Clam Slamming

Watch Out for Falling Mollusks...and Turtles

One day early because of travel plans.

On our way up to Anacortes last week, to catch the ferry to Shaw and Lopez Islands, my wife and I stopped at the Tommy Thompson trail in Anacortes. If you’ve never been, the trail runs along an old train track for 3.3 miles. We had limited time so headed to the section that crosses the restored train trestle across Fidalgo Bay. Built around 1891, the trestle linked Anacortes to the east, at Weaverling Spit, which facilitated the movement of goods and people. 

What interested me were the glaucous-winged gulls and their use of the trail as a nut cracker. Our first signs of how the birds took advantage of the hard surface, which was mostly wood slats, were the broken clam shells. We didn’t see any birds at first but then we saw a gull fly over, hover slightly, and drop a clam, which didn’t break. But following that adjacent imperative—pick up, drop, repeat—the gull tried again.

For decades, ornithologists have described this curious behavior of gulls. One study in the San Juan Islands and at Seattle’s Golden Gardens park found “an age-related progression of increased clam-slamming efficiency.” Apparently, clam dropping is learned behavior. As birds get older, experience leads to them dropping clams from higher heights, adjusting their drop height based on prey weight, and choosing harder substrates, such as parking lots and railroad trestles, instead of mudflats. They also tend to fumble fewer airborne clams and are more efficient in choosing clams that are relatively easier to break and provide more meat. In scientific speak, “discrimination of profitable prey sizes takes longer to perfect.”  

At least nine species of gulls take advantage of gravity and Newton’s laws of thermodynamics to obtain a meal. (See below for explanation.) They are joined by 15 other birds, particularly species in the corvid family, such as ravens, rooks, and crows.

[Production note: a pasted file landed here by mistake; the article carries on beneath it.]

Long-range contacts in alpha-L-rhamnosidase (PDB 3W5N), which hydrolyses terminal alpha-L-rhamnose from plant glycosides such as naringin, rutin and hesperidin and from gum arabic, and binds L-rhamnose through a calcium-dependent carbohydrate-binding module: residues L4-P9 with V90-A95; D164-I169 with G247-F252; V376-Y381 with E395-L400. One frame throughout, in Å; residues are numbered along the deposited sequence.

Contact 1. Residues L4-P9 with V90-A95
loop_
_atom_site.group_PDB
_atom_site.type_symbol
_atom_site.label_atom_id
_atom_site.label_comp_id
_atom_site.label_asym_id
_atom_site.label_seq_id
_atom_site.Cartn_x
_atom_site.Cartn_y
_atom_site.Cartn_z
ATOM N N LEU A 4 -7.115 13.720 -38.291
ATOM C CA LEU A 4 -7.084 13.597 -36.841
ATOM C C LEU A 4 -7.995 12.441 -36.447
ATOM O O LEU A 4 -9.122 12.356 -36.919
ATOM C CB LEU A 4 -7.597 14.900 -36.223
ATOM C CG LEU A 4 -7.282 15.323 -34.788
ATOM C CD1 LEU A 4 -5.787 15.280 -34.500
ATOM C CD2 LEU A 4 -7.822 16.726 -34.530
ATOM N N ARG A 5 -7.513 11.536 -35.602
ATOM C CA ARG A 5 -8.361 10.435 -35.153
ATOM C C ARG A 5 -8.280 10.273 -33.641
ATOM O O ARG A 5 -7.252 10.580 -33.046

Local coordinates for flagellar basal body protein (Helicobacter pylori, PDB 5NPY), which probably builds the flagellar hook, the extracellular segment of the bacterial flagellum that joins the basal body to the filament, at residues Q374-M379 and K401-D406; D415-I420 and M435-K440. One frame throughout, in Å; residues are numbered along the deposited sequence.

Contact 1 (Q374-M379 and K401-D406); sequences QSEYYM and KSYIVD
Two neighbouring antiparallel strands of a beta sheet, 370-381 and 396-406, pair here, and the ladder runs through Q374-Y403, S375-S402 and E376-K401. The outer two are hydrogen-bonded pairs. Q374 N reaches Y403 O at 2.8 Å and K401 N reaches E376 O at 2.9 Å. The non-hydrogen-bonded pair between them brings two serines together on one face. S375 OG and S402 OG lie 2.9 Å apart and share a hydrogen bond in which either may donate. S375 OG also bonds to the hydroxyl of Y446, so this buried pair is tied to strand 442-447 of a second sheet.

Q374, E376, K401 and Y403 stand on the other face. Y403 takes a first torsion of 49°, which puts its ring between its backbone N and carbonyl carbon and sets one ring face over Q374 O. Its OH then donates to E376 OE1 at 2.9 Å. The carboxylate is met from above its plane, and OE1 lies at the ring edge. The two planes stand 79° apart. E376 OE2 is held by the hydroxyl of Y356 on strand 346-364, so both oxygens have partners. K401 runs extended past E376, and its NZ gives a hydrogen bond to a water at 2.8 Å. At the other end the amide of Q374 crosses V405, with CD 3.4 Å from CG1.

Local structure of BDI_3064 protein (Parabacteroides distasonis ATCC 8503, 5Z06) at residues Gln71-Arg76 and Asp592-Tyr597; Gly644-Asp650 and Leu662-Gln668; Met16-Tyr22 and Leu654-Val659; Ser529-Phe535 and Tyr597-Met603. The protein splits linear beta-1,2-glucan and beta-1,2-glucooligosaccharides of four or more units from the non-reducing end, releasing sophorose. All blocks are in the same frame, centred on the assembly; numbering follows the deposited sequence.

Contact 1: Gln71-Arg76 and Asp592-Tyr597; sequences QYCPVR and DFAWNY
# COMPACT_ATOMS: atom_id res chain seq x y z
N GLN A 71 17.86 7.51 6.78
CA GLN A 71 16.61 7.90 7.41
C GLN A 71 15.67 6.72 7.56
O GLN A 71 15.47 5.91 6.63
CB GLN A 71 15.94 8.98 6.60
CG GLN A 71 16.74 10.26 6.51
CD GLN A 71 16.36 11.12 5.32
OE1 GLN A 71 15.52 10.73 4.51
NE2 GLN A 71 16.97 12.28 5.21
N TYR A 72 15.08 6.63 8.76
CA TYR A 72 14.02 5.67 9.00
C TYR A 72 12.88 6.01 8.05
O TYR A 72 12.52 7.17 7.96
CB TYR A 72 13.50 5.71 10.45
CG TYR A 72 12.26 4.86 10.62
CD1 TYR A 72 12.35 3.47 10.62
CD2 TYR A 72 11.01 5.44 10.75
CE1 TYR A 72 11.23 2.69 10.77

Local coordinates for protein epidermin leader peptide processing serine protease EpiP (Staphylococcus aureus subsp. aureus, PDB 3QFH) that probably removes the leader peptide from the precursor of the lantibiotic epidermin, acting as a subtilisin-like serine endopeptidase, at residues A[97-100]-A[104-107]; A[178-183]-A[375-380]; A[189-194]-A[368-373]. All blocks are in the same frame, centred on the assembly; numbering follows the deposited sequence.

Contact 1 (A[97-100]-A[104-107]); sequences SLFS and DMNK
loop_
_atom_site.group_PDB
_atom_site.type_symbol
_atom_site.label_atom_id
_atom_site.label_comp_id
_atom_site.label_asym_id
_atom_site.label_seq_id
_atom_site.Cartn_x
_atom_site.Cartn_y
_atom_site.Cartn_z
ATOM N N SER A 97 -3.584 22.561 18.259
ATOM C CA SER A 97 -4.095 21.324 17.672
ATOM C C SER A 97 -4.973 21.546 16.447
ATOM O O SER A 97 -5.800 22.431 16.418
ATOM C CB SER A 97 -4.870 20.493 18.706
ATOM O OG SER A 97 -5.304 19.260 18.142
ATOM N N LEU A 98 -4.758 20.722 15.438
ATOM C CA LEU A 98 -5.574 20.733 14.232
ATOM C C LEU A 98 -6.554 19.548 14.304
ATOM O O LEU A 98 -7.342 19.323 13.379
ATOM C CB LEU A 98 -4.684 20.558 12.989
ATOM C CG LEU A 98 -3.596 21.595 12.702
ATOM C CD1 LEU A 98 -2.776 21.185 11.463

In one study of crows focused on size, substrate, drop height, and prey loss, the crows acted similarly to gulls but went a step further by adjusting their drop height in relation to how many times they had dropped the walnut. In other words, they realized that they were weakening the walnut shell and didn’t need to spend the energy to reach the original drop height. They also lowered drop height if other crows who might steal a meal were nearby; being lower to the ground increased the likelihood of eating the meal they were preparing. (So honey, what are you doing today? Oh, just going out to watch crows drop walnuts. Ah, the life of a scientist!)

But, as in any situation, sometimes bad things can happen when animals utilize this technique. Legend has it that the great Greek poet of tragedies, Aeschylus (c. 525 BCE – c. 456 BCE), died because an eagle or a vulture known as a lammergeyer mistook the poet’s bald pate for a rock and dropped a turtle on him. Ironically, according to Pliny the Elder, Aeschylus was outside that day because “an oracle, it is said, had predicted his death on that day by the fall of a house.” So, friends be careful out there. 


My last scheduled guided walk of the year will be on Saturday, October 2, at 1pm. Once again, I will be with my pal Cambria and The Field Trip Society. We’ll be downtown exploring the human and natural history of building stones. 

And, as always, this newsletter is free, if you want to subscribe.


The science of the clam slam, as explained by a friend. “The clam of a particular mass has a particular gravitational potential energy based on its height. As the clam drops, the clam gains kinetic energy based on its mass and acceleration, minus the losses as friction heats the air; it loses gravitational potential energy as height goes to zero. Upon impact, the kinetic energy is converted into heat in a variety of ways, like bouncing, bending, or breaking the clam or the ground, or heating the air with sound waves, unless it bounces up onto a rock, in which case some of the kinetic energy is converted back into gravitational potential energy. The impact force is calculated using Newton's second law and because of Newton's third law, the ground acts as a hammer with an equal and opposite force on the clam.” By the way, I could never have written this; in college I got an 11% on a 2-hour physics quiz.